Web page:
In the aftermath of Monday’s announcement that Roger Penske was acquiring Indianapolis Motor Speedway and the NTT IndyCar Series, we present to our readers the story of Penske’s first Indianapolis 500 victory in 1972 with driver Mark Donohue.
Love him or hate him, and there are many on both sides of that equation, Roger Penske’s unprecedented success in the Indianapolis 500 deserves recognition.
Penske once considered driving Indy himself but turned his considerable energy to the car owner’s role instead. In 1969, he arrived at Indianapolis Motor Speedway for the first time with sports car racer Mark Donohue as his driver.
Penske in button-down shirts and the crew-cut wearing Brown University-educated Donohue were poles apart from drivers who’d dropped out of school to go racing and the best-dressed car owners who wore cowboy hats and boots.
Many in Indy car racing considered sports car racers a bit effeminate, but Penske soon quieted the skeptics by persistently practicing his life motto — effort equals result. Few were better prepared or more focused than Team Penske.
By his fourth year at Indianapolis, Penske had grown anxious for a victory. Chasing that goal, he surprised many by going outside the sports car ranks to add Gary Bettenhausen as a teammate to Donohue in 1972.
Bettenhausen was twice a USAC sprint car national champion. What he offered Penske was oval track savvy and the ability to setup a car for the unique nuances of oval racing.
Driving a pair of impeccably prepared, blue trimmed in yellow, Sunoco-sponsored McLarens, Bettenhausen and Donohue were consistently among the quickest during practice. On Pole Day, Donohue nabbed the third spot, while Bettenhausen qualified fourth.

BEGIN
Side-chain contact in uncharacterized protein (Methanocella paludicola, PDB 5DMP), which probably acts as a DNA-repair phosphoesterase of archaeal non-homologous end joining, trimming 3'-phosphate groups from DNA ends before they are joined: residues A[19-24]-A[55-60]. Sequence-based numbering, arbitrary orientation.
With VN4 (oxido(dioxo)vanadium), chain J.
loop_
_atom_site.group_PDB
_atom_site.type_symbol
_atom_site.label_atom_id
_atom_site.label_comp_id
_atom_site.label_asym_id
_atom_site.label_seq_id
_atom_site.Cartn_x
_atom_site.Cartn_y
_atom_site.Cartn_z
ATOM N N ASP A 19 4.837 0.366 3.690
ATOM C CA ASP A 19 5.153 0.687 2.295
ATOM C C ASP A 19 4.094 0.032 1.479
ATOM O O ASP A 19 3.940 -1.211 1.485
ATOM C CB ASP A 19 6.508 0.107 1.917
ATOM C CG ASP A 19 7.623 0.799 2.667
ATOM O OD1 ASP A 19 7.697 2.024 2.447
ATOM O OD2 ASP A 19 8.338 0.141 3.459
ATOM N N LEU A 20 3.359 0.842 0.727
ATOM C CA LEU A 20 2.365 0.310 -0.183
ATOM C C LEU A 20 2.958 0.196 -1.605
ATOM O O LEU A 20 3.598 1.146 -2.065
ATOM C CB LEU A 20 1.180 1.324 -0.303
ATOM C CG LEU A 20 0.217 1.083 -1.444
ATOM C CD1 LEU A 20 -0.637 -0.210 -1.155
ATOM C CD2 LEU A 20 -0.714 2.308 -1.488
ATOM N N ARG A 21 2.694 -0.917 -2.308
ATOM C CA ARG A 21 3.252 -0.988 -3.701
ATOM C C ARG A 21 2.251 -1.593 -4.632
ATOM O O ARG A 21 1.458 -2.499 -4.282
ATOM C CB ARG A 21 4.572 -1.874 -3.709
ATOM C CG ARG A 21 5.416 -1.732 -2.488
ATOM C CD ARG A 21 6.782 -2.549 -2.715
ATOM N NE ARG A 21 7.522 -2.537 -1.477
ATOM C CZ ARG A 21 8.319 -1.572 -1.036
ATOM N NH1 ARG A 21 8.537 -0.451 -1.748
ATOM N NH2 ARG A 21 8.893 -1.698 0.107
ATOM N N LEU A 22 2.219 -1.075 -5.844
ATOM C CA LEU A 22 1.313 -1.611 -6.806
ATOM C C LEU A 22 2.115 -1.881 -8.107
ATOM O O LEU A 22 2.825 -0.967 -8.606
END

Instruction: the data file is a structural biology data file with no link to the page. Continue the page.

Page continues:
In the days leading up to the race, most observers predicted a Penske driver would be the winner. Come race day, Bettenhausen assumed that role.
He took the lead on the 31st lap when polesitter Bobby Unser’s Eagle dropped out of the race. Bettenhausen soon left his closest competitors, Mike Mosley and Donohue, far behind.
Because he shouldered his legendary father’s incredible legacy (Tony Bettenhausen died attempting to win the 500), Gary Bettenhausen was the sentimental favorite. He dominated, leading 138 laps. But as it appeared a Bettenhausen image might finally appear on the Borg-Warner Trophy, he rolled to a stop.
A collective moan went up from the crowd.
“It was heartbreaking,” admitted Bettenhausen. “But 40 laps in I knew we were in trouble. The engine was overheating. I radioed Roger and he said, ‘Run it till it won’t run, Pal!’
“So I got out front, thinking I could at least win some of the lap prize money,” Bettenhausen added. “I tried a trick I’d learned racing sprint cars. At the end of the straights, I’d hit the kill button with the throttle wide open. The fuel flooded the valves and pistons and cooled it. Doing that, the temperature stayed down around 200 degrees.
“It just kept running, and I thought, ‘My family has tried to win this race for so long, maybe it’s finally going to happen,’” Bettenhausen said. “Then the yellow came out with 18 laps to go, and it was all over. Running that slow I couldn’t keep it cool and the engine seized.”
Bettenhausen remembered the crowd’s support helped assuage his disappointment. One group leaped the fence and surrounded him as he coasted to a stop.
“I bet I was handed 15 beers,” he laughed. “I climbed out of the car and sat there with those guys, drank some beer and watched the race.”
What Bettenhausen saw was Donohue charging after leader Jerry Grant, who was delivering a surprising run in Dan Gurney’s “Mystery Eagle.”
Donohue was gaining rapidly on Grant, but when Grant dove into the pits with a worn right-front tire, Donohue drove on to Penske’s first Indy 500 victory.
Donohue, typically gracious, said it should’ve been Bettenhausen’s victory. But Donohue’s victory was well deserved and made up for the 500 he should’ve won the previous year.
Much has changed since 1972. Gary Bettenhausen died in 2014 without winning at Indy. Donohue died driving a Penske Formula One car in 1975.
One thing that hasn’t changed is Penske’s love for the Indianapolis 500 and his intense desire to win the world’s greatest race.
And his creed, effort equals results, is still very much in play.